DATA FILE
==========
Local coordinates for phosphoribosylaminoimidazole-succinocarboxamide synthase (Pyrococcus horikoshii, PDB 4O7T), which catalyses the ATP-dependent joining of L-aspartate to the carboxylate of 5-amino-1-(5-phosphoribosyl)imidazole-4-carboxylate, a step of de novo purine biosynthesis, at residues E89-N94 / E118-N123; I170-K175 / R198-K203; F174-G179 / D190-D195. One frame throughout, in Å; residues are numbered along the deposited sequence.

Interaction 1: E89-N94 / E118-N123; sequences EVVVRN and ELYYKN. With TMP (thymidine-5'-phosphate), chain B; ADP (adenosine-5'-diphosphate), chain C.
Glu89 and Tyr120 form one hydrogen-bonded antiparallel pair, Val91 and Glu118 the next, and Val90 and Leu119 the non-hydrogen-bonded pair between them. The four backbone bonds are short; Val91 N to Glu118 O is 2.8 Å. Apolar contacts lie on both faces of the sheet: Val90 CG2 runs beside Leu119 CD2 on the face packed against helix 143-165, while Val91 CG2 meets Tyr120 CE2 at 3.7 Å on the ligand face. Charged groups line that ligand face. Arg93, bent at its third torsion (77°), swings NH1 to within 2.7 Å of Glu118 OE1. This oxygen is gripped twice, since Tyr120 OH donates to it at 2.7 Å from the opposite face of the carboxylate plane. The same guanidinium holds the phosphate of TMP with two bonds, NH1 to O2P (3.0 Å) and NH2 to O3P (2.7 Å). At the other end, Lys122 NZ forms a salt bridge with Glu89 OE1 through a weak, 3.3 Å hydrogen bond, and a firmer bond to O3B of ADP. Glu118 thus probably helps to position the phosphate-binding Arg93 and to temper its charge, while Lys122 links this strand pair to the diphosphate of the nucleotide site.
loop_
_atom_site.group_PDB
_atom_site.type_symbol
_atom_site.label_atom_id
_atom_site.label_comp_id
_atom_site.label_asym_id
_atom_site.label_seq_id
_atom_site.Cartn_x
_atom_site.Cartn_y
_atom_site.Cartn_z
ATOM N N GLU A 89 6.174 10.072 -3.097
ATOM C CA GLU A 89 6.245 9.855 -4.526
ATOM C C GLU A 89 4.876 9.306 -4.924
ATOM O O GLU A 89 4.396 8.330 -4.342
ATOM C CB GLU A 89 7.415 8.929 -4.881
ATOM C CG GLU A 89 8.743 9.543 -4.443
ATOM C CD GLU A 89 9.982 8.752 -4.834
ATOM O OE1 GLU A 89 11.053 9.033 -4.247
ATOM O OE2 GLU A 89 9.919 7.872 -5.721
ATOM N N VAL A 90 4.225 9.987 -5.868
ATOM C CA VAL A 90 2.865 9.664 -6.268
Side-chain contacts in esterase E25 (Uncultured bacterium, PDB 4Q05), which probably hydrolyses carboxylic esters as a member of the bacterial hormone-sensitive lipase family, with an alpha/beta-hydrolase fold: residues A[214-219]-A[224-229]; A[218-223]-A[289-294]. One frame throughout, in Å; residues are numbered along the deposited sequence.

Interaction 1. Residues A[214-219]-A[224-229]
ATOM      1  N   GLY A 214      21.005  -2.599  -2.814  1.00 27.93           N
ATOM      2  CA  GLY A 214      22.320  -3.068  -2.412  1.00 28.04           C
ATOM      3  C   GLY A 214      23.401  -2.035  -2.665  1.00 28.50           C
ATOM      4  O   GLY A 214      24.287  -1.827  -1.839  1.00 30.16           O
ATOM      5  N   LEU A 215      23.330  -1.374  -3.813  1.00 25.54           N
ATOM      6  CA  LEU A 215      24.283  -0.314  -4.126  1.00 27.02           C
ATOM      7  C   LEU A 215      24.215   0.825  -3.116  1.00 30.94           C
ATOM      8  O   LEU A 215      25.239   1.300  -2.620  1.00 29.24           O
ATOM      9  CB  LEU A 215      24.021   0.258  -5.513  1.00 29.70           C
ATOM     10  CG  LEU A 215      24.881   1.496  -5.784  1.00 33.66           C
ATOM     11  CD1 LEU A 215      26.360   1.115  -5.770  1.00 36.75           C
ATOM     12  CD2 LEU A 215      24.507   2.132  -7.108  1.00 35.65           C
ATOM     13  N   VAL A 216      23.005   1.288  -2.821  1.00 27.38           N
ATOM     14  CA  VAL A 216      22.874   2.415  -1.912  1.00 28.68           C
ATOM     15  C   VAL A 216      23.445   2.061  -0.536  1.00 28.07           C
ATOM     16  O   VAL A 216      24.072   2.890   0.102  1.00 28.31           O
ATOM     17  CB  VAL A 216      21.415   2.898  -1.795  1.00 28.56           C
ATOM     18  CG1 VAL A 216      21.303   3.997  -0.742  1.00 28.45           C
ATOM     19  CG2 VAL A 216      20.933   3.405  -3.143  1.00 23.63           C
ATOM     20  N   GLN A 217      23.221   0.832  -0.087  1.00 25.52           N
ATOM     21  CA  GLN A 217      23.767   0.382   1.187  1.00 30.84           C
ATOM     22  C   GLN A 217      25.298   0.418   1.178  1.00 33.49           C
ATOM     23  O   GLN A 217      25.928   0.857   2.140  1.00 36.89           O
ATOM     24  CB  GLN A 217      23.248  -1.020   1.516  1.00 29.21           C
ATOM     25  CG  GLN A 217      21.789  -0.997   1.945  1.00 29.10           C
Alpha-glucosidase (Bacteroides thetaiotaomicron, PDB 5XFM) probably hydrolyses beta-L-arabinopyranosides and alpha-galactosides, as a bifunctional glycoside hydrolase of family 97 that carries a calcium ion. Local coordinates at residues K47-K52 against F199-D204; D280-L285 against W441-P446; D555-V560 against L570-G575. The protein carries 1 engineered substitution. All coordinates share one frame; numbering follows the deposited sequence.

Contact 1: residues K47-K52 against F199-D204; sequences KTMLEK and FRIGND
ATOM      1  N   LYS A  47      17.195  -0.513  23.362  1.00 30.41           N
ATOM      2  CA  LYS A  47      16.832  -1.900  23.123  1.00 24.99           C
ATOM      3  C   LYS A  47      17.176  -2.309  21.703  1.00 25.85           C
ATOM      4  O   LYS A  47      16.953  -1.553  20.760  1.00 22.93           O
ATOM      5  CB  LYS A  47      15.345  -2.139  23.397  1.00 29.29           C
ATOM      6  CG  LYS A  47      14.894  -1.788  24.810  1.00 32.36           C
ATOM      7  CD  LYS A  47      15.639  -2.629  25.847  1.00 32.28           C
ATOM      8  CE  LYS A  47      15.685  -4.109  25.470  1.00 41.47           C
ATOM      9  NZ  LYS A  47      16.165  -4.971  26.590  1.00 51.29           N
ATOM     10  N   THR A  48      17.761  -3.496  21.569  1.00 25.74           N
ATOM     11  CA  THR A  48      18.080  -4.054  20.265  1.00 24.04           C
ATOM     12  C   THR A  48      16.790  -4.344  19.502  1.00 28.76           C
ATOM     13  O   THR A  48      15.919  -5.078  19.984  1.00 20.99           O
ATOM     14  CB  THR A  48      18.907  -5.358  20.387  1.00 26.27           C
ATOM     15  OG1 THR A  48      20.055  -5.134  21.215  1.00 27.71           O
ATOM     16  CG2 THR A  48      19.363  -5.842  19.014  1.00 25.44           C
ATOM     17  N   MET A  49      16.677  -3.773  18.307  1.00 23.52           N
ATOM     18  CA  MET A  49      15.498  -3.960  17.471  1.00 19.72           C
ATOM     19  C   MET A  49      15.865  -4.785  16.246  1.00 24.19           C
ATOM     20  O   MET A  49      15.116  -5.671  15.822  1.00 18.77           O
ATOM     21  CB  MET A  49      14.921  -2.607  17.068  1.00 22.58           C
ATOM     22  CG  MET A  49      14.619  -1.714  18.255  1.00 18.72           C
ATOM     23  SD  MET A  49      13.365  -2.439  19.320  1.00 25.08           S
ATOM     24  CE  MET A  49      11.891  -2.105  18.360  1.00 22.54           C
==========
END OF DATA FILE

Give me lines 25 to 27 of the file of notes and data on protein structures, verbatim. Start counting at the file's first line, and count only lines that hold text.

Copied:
Side-chain contacts in esterase E25 (Uncultured bacterium, PDB 4Q05), which probably hydrolyses carboxylic esters as a member of the bacterial hormone-sensitive lipase family, with an alpha/beta-hydrolase fold: residues A[214-219]-A[224-229]; A[218-223]-A[289-294]. One frame throughout, in Å; residues are numbered along the deposited sequence.

Interaction 1. Residues A[214-219]-A[224-229]
ATOM      1  N   GLY A 214      21.005  -2.599  -2.814  1.00 27.93           N